They used to go to Hersheypark and the York Fair just for the kettle corn.

"We were those crazy people who would leave our driver's license at the gates in Hersheypark, run in for the kettle corn and run back out. And we'd pay the admission fee and parking fee at the York Fair just to go in and get the kettle corn," Jen Robinson said.

She and her parents, Gene and Pat McCorkle, loved kettle corn so much they started their own Hallam-based business, Crazy Corkey's Kettle Corn.

It's the official kettle corn of the York Revolution, and last month the company opened a stand in Central Market.

A ribbon cutting and grand opening celebration will be held for the new business at 11 a.m. Tuesday, July 1, at Central Market.

In addition to the thousands of baseball fans who visit Santander Stadium, the market allows the business owners to expand its reach to consumers, Robinson said.

Lots of flavors: She and her parents fire up the kettle near third base during every home game the Revs play, selling a variety of their 38 flavors.

Not only do they make traditional kettle corn, they've created several original blends including buffalo-cheddar corn, Old Bay corn, banana split corn and gone crazy corn. The gone crazy corn tastes like Froot Loops and is a hit among adults and kids alike, Robinson said.

Crazy Corkey's Kettle Corn cooks their product with canola oil, sea salt and natural flavors to "keep things as healthy as possible," she said.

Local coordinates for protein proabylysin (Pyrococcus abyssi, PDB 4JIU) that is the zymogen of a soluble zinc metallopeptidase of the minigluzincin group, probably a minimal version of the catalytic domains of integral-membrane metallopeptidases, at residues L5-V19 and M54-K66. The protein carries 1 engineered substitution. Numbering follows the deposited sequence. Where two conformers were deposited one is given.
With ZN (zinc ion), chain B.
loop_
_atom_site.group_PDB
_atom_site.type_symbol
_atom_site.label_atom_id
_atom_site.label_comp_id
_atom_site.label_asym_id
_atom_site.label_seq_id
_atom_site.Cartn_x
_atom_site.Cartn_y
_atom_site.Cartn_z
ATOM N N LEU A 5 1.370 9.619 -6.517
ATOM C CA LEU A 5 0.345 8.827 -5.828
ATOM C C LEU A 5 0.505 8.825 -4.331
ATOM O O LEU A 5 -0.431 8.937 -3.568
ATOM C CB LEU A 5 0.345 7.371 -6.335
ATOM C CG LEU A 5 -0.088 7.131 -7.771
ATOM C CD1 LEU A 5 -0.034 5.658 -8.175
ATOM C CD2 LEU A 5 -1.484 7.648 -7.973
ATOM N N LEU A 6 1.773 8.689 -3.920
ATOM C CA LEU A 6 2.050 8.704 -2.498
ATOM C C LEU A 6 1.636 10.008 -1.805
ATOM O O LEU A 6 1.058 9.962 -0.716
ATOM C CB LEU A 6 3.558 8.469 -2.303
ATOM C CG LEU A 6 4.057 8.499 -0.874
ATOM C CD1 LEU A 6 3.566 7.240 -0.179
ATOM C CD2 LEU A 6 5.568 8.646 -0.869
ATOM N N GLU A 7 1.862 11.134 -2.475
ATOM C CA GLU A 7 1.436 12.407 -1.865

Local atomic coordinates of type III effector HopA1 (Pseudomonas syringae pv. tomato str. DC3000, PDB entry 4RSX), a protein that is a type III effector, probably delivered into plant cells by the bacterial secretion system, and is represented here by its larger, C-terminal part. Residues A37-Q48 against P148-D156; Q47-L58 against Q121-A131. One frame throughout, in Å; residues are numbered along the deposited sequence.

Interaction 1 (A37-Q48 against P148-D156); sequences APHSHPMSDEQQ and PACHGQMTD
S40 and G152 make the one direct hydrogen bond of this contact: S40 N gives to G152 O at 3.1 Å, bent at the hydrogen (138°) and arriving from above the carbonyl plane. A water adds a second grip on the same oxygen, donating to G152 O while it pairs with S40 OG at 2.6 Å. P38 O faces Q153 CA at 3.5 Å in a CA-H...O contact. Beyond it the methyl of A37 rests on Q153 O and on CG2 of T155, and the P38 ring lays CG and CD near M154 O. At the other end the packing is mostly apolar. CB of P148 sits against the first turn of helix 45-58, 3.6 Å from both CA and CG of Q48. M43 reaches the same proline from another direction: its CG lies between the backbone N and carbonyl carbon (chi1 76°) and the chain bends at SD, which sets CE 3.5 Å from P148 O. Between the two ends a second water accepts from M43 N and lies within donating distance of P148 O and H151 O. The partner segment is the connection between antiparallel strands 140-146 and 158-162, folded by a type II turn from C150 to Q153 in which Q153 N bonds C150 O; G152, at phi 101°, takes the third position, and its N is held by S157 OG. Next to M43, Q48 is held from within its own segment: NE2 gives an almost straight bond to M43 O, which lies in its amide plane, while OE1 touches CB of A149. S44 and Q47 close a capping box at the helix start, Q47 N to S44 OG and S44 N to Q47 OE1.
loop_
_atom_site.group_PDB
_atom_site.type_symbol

The varieties of kettle corn are sold in small bags or larger, refillable buckets that stay fresh for three weeks, Robinson said.

"As customers, we never liked going somewhere and buying a big bag that went stale in a day, so we keep that in mind now that we're selling it ourselves," she said.

Homestands: The refillable buckets will come in handy for Revs fans during some upcoming homestands, Robinson said.

"We're getting ready for a stretch of eight games that begins June 26 and another stretch of seven games that begins July 7. People who go to more than one of those games can buy a bucket at one game and get them refilled at the next game," she said.

The company sold 15 buckets at Saturday's game and business has been good overall, said Gene McCorkle, who started Crazy Corkey's Kettle Corn in August after retiring from the U.S. Postal Service.

"Obviously the rainy days aren't good for us, but it's been an interesting year," he said.

In its second year, the owners hope Crazy Corkey's Kettle Corn can be part of the York Fair. The owners recently submitted an application to be a vendor at the two-week event from Sept. 5 through Sept. 14.

"I'm hoping the fact we're the official kettle corn of the York Revolution will help get us approved," Robinson said.

— Reach Candy Woodall at